A review of last night's "The Office" coming up just as soon as you tell me who Justice Beaver is...

Todd Packer, like most of the show's original characters, was based on a character from the British show - in this case, David Brent's cocky pal Chris Finch. But where Michael, Dwight, Jim and the others have had seven years to become their own people, Packer appears so infrequently that he's still stuck as the American version of Finchy, and unfortunately it feels as if both the show and Michael have evolved enough that he doesn't fit in, leading to an episode that had some funny things in the margins but a flat and uncomfortable main story.

Obviously, Michael's evolution away from Packer was the whole point of the episode. As with this season's "WUPHF.com" (which I also didn't like much), the idea was to demonstrate how Michael has grown up enough that he no longer needs his man-crushes on the various jerks in his life who pay attention to him at all. But in both cases, it wasn't particularly pleasant waiting for that moment when Michael finally gets it, particularly since he's become self-aware enough in the last few years that he shouldn't have needed Packer to insult Holly to figure things out. It also didn't help that this episode came directly after "Threat Level Midnight," which had a near-identical "Holly helps Michael realize that something he thinks is awesome is really lame" structure. I get that the point of this extended Michael Scott farewell tour is to provide closure to all his different relationships and obsessions, but the better episodes this season have been more varied in how they showed that.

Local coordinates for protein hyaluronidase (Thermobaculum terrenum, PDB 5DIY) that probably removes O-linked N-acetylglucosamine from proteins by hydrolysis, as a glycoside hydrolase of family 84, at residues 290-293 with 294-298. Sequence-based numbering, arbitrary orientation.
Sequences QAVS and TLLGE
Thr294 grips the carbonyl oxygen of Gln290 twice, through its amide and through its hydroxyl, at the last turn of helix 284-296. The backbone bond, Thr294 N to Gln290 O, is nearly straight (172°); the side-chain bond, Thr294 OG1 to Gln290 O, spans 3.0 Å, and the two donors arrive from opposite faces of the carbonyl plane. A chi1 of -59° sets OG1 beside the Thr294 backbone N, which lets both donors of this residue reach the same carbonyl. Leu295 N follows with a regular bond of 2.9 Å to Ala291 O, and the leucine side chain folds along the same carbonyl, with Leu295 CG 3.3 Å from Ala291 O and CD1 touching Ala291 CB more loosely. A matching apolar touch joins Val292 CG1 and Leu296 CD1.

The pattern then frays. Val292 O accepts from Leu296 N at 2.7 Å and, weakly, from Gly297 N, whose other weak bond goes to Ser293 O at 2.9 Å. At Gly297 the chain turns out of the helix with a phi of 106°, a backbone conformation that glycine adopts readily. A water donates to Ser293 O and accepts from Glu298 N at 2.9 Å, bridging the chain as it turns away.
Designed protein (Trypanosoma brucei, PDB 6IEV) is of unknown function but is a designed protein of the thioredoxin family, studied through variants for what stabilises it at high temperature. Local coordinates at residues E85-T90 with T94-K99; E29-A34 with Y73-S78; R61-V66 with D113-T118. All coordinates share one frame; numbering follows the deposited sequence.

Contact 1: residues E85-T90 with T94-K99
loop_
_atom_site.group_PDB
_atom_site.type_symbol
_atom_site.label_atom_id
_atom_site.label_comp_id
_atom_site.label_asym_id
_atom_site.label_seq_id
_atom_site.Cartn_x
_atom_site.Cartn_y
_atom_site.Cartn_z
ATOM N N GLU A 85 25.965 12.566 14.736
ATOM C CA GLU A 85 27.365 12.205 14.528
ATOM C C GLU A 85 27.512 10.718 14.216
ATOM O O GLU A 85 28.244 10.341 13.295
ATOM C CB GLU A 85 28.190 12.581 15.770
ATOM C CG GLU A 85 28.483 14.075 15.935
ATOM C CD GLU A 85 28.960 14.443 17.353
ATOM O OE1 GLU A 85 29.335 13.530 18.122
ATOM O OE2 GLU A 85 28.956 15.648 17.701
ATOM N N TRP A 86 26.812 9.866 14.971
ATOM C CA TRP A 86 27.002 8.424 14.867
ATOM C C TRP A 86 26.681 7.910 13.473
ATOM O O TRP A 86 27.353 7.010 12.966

The scenes that didn't directly involve Todd or Michael, though - including some that were about them but didn't feature them - were a lot better, but still uneven on the whole.

The Pam storyline took a very long time to get going, but once Andy and Pam had their eureka moment about deliberately breaking his computer so he could get a new one, it really began to click. Given the origins of Pam's current job, it makes sense that she would slowly but surely embrace corruption, so it was a pleasure to see her horse-trading with Darryl. And the many different ways Andy chose to sabotage his old machine were hilarious - I'm sure every one of us has accidentally done at least one of those over the years.

And though I didn't enjoy Packer himself, some of the responses to him were amusing, including Kelly ordering Kevin not to accept the lame "I'm sorry if you were offended"-style apology ("Ryan does it to me all the time!"), and one of our rare Jim/Dwight team-ups. Jim's been even more of a problem character this season than Pam. She at least has a new niche on the show, even if stories about that aren't always perfect, where it seems like an older, more mature Jim who also doesn't have a management job anymore is adrift, and the few episodes in which he's tried to revert back to his younger ways haven't worked. Many of the scenes with Dwight, though, felt like vintage Jim, particularly Jim pulling the desk drawer gag on an oblivious Dwight after Dwight dismissed the idea earlier.

On the other hand, I didn't like the actual resolution to the Packer situation. Yes, he's a jerk who nobody wants around, but how is this actually going to work? Do they expect him to just stay in Tallahassee after Jo's people tell him there's no job waiting for him? He's still technically employed by the company, as he's just under the mistaken impression that he's being transferred to the corporate office. Insufferable as he is, I think Holly's right that you can't just take the guy's job away for that - especially not in an office where Dwight, Creed and Ryan all remain gainfully employed.

Oh, well. With February sweeps over, "The Office" (and the rest of the NBC Thursday shows) won't have a new episode until March 17, and hopefully we'll get a good one in two weeks.

What did everybody else think?